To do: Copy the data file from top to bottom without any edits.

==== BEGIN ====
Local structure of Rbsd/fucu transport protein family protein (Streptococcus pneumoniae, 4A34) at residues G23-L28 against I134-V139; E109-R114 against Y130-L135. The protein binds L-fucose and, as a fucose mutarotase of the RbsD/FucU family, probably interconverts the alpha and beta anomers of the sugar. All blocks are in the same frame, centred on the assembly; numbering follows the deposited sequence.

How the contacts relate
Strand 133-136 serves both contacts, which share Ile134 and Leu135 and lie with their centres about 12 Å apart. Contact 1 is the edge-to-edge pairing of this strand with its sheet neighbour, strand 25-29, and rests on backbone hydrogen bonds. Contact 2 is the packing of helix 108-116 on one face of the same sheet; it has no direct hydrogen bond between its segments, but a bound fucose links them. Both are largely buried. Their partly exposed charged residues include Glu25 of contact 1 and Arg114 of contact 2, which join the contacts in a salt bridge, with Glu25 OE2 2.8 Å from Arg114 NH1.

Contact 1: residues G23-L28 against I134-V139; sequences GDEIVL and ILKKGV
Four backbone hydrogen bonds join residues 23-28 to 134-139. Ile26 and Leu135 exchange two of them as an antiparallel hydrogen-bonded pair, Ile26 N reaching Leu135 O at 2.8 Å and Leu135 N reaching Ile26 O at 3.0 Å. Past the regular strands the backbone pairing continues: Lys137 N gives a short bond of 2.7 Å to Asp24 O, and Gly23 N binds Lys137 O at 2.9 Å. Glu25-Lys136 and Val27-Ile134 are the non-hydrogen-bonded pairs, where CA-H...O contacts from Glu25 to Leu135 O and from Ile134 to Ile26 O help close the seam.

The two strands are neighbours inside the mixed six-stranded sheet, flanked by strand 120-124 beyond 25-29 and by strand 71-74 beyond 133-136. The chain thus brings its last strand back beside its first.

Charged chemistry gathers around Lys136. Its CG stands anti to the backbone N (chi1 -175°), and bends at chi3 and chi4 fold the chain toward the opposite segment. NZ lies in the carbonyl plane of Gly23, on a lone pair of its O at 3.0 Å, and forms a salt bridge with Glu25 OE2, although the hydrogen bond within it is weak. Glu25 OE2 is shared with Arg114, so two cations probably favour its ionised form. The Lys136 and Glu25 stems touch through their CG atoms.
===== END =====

Local structure of Rbsd/fucu transport protein family protein (Streptococcus pneumoniae, 4A34) at residues G23-L28 against I134-V139; E109-R114 against Y130-L135. The protein binds L-fucose and, as a fucose mutarotase of the RbsD/FucU family, probably interconverts the alpha and beta anomers of the sugar. All blocks are in the same frame, centred on the assembly; numbering follows the deposited sequence.

How the contacts relate
Strand 133-136 serves both contacts, which share Ile134 and Leu135 and lie with their centres about 12 Å apart. Contact 1 is the edge-to-edge pairing of this strand with its sheet neighbour, strand 25-29, and rests on backbone hydrogen bonds. Contact 2 is the packing of helix 108-116 on one face of the same sheet; it has no direct hydrogen bond between its segments, but a bound fucose links them. Both are largely buried. Their partly exposed charged residues include Glu25 of contact 1 and Arg114 of contact 2, which join the contacts in a salt bridge, with Glu25 OE2 2.8 Å from Arg114 NH1.

Contact 1: residues G23-L28 against I134-V139; sequences GDEIVL and ILKKGV
Four backbone hydrogen bonds join residues 23-28 to 134-139. Ile26 and Leu135 exchange two of them as an antiparallel hydrogen-bonded pair, Ile26 N reaching Leu135 O at 2.8 Å and Leu135 N reaching Ile26 O at 3.0 Å. Past the regular strands the backbone pairing continues: Lys137 N gives a short bond of 2.7 Å to Asp24 O, and Gly23 N binds Lys137 O at 2.9 Å. Glu25-Lys136 and Val27-Ile134 are the non-hydrogen-bonded pairs, where CA-H...O contacts from Glu25 to Leu135 O and from Ile134 to Ile26 O help close the seam.

The two strands are neighbours inside the mixed six-stranded sheet, flanked by strand 120-124 beyond 25-29 and by strand 71-74 beyond 133-136. The chain thus brings its last strand back beside its first.

Charged chemistry gathers around Lys136. Its CG stands anti to the backbone N (chi1 -175°), and bends at chi3 and chi4 fold the chain toward the opposite segment. NZ lies in the carbonyl plane of Gly23, on a lone pair of its O at 3.0 Å, and forms a salt bridge with Glu25 OE2, although the hydrogen bond within it is weak. Glu25 OE2 is shared with Arg114, so two cations probably favour its ionised form. The Lys136 and Glu25 stems touch through their CG atoms.